Parking is already at a premium on city streets and for residents already stressed with parking issues, this will make a difficult situation even worse.
This is, sadly, just part of a horribly thought-out ordinance.
Thanks to the City Council, homeless shelters can be placed in ANY NEIGHBORHOOD, and there is NO buffer-zone requirement for schools.
School days shouldn’t be a field trip for kids through the often disturbing, unsafe, and unsanitary conditions around homeless shelters.
City leaders also apparently thought it would be good for kids to be exposed to community correctional facilities, since they removed buffer zones around schools for these facilities as well.
The fact is that since Denver has a very HIGH rate of people who re-offend within two years, the risk of making children and parents crime victims is real.
Why would the City Council not want to prioritize the safety of children and place these facilities at a safe distance from our kids?
Interestingly, advocates of the group housing ordinance argued that community corrections should be placed in residential neighborhoods so that offenders can get accustomed to such settings and “reenter communities.”
It makes me wonder how many of our city leaders would welcome such “new neighbors” next to their homes or their child’s school.
This comes down to the anti-resident choices city leaders made in upending the zoning code that provides reasonable protections for families, children, and residential neighborhoods.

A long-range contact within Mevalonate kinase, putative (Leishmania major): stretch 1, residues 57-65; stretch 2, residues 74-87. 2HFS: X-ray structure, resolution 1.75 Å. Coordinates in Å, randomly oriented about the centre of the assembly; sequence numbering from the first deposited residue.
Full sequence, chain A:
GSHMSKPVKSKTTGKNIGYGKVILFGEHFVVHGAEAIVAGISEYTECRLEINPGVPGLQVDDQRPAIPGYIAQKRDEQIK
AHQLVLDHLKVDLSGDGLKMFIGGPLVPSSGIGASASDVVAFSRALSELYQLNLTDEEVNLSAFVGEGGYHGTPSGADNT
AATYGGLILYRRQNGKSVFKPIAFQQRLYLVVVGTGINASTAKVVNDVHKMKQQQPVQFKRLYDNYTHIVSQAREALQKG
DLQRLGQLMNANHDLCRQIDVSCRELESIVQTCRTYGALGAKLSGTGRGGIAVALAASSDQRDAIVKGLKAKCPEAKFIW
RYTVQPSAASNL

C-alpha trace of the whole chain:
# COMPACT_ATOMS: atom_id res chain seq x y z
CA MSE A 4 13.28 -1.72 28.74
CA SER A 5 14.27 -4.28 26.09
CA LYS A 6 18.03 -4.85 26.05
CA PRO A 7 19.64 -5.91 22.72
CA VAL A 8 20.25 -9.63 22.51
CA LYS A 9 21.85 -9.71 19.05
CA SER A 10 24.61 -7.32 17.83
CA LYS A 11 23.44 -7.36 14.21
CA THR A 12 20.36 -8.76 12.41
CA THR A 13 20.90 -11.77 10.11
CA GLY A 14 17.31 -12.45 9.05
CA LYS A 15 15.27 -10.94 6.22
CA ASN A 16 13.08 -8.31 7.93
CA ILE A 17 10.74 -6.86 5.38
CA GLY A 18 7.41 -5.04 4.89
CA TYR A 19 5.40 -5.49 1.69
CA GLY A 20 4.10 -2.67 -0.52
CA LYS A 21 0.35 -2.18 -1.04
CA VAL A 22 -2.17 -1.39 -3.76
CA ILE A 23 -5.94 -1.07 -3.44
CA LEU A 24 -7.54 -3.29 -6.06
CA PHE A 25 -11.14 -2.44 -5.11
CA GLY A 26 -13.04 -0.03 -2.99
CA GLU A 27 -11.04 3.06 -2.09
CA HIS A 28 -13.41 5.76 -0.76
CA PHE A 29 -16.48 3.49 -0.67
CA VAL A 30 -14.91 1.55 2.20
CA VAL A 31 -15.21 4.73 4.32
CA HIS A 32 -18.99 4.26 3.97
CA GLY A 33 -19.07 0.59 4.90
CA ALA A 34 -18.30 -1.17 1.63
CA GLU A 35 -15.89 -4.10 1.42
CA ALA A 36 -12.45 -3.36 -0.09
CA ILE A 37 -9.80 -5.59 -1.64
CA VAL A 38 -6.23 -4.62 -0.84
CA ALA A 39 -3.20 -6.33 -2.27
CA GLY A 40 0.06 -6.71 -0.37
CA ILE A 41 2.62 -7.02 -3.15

WHY GOOD ZONING MATTERS There’s no question that zoning codes and policies are not the sexiest of public policy issues.
But there is a reason why zoning is completely critical to a city such as Denver with a mix of residential, business, commercial and industrial areas.
Good zoning is critical to a city concerned with the welfare, safety and quality of life of its residents.
The concept is to govern the size, shape and use of certain buildings in certain areas, grouping like buildings for like or similar uses.
This protects property values by keeping incompatible or unsuitable uses away from homes, or schools for example.
Good zoning also regulates what occupations can occur within homes. Residents can be protected from tattoo parlors or retail sales being located in a neighboring home.
Nor would residents want a loud, round-the-clock manufacturing facility near their home, which is why industrial uses are placed apart from neighborhoods.